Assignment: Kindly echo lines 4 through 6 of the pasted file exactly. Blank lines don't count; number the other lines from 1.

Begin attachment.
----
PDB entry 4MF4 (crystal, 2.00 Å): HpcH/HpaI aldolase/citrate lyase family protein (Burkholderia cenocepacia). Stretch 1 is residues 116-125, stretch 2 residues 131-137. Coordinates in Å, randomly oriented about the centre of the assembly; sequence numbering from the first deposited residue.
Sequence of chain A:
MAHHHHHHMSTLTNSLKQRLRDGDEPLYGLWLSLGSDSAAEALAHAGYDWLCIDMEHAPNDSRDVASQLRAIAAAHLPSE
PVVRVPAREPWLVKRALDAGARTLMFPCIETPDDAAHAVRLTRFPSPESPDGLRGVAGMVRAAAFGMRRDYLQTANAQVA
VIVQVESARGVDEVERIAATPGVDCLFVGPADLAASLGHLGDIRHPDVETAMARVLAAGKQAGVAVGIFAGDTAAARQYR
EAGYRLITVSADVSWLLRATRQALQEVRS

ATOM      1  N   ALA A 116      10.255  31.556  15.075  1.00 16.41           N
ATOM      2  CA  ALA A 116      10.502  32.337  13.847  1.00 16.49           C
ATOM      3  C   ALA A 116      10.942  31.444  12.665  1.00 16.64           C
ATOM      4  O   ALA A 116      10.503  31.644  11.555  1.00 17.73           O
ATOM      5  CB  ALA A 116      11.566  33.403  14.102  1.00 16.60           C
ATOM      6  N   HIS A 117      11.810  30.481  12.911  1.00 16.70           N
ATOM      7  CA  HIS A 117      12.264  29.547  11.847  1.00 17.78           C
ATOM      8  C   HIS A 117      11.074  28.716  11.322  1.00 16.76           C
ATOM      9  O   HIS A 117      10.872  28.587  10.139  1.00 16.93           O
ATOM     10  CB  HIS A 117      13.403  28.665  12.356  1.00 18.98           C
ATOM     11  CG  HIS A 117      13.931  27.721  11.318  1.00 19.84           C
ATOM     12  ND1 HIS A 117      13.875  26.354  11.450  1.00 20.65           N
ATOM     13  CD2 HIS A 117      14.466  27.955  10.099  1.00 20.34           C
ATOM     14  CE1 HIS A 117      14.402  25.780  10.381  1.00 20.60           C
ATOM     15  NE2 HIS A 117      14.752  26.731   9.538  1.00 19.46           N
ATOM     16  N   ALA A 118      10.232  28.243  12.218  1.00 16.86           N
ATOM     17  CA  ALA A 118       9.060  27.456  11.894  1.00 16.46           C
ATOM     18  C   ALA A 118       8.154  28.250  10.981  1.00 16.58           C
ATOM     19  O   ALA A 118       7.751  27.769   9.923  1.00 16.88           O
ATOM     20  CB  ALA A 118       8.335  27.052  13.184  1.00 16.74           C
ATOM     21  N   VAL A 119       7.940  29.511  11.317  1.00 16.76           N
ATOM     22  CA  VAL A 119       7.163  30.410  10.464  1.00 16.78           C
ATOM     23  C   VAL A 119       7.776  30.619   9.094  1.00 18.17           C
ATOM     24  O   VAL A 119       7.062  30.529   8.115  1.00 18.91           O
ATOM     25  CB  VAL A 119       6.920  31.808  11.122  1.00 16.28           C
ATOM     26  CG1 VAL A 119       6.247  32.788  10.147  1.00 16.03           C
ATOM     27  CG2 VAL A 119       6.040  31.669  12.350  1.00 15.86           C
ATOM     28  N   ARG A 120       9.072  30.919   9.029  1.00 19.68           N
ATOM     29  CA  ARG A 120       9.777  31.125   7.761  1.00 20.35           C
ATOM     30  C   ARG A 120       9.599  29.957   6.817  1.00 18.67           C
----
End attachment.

PVVRVPAREPWLVKRALDAGARTLMFPCIETPDDAAHAVRLTRFPSPESPDGLRGVAGMVRAAAFGMRRDYLQTANAQVA
VIVQVESARGVDEVERIAATPGVDCLFVGPADLAASLGHLGDIRHPDVETAMARVLAAGKQAGVAVGIFAGDTAAARQYR
EAGYRLITVSADVSWLLRATRQALQEVRS